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COSMIC-1 mission for GPS reflectometry comes to an end

Image: NOAA

Image: NOAA

The COSMIC-1 program ended on May 1, when the last of six tiny satellites were decommissioned. The satellites were launched 14 years ago, and outlived their planned lifespan by 12 years.

COSMIC — the Constellation Observing System for Meteorology, Ionosphere  and Climate (COSMIC) mission — uses GPS signals to provide a wealth of accurate atmospheric data and improve weather forecasts, according to Laura Snider, University Corporation for Atmospheric Research (UCAR), which ran the COSMIC program.

Meanwhile, the COSMIC-2 program (FORMOSAT-7 in Taiwan) continues. Its six satellites were launched on June 25, 2019, into low-inclination orbits. The mission was launched by NOAA as the agency’s first operational GNSS radio occultation mission.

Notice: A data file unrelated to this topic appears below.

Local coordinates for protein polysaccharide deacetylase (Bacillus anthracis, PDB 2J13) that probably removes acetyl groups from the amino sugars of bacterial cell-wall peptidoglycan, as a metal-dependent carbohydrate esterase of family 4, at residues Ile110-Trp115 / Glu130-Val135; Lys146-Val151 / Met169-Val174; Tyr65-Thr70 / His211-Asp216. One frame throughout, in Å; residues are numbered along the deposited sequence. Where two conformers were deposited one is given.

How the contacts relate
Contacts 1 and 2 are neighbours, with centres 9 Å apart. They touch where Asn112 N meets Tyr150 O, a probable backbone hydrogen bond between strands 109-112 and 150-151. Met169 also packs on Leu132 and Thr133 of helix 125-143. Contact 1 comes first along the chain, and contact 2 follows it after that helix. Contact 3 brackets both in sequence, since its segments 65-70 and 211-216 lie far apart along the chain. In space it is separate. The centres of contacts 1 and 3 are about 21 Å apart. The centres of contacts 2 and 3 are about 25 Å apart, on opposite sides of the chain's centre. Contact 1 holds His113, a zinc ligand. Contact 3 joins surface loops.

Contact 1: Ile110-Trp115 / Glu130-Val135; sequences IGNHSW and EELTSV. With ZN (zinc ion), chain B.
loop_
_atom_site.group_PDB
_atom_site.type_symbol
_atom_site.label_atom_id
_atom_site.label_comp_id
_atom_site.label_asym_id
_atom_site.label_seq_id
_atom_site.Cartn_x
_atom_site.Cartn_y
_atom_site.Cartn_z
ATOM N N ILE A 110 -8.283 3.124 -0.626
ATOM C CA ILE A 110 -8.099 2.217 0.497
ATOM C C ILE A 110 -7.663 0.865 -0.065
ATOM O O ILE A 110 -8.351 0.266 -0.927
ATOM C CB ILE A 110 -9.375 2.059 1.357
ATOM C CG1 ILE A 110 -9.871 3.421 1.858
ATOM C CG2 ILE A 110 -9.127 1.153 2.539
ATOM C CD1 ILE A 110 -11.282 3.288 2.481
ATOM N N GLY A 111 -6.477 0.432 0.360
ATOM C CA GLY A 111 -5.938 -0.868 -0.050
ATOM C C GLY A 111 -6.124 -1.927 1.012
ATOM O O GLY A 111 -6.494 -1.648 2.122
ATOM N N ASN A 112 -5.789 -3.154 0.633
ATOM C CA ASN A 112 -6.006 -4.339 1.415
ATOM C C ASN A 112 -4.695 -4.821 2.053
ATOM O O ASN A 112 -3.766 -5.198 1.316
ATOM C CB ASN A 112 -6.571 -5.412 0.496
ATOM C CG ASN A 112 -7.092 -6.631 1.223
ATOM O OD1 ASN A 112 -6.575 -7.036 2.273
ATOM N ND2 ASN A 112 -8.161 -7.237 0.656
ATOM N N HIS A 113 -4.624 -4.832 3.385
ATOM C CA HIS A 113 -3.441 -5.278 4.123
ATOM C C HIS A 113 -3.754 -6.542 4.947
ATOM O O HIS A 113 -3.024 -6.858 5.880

COSMIC-1 demonstrated the value of GNSS radio occultation (GNSS-RO) to derive vertical atmospheric profiles of temperature, humidity and pressure by measuring the degree to which GPS signals bend as they travel through Earth’s atmosphere.

Weather centers used the high-quality, accurate data to improve forecasts; the data was also used by researchers.

“Throughout its lifetime, COSMIC-1 made an astounding 7 million vertical atmospheric profiles available to the operational forecast centers and research community,” writes Snider. “These data demonstrably boosted forecast accuracy and were referenced in more than 550 peer-reviewed scientific publications. In all, more than 5,000 users from over 100 countries have accessed COSMIC data.

COSMIC-1 was primarily funded by the National Space Organization in Taiwan, where the mission is called FORMOSAT-3. The leading U.S. sponsor on the project was the National Science Foundation. Other U.S. partners included NASA, the National Oceanic and Atmospheric Administration (NOAA), the Air Force and the Office of Naval Research.

UCAR also led the GPS/MET GPS radio occultation mission in the mid-1990s.

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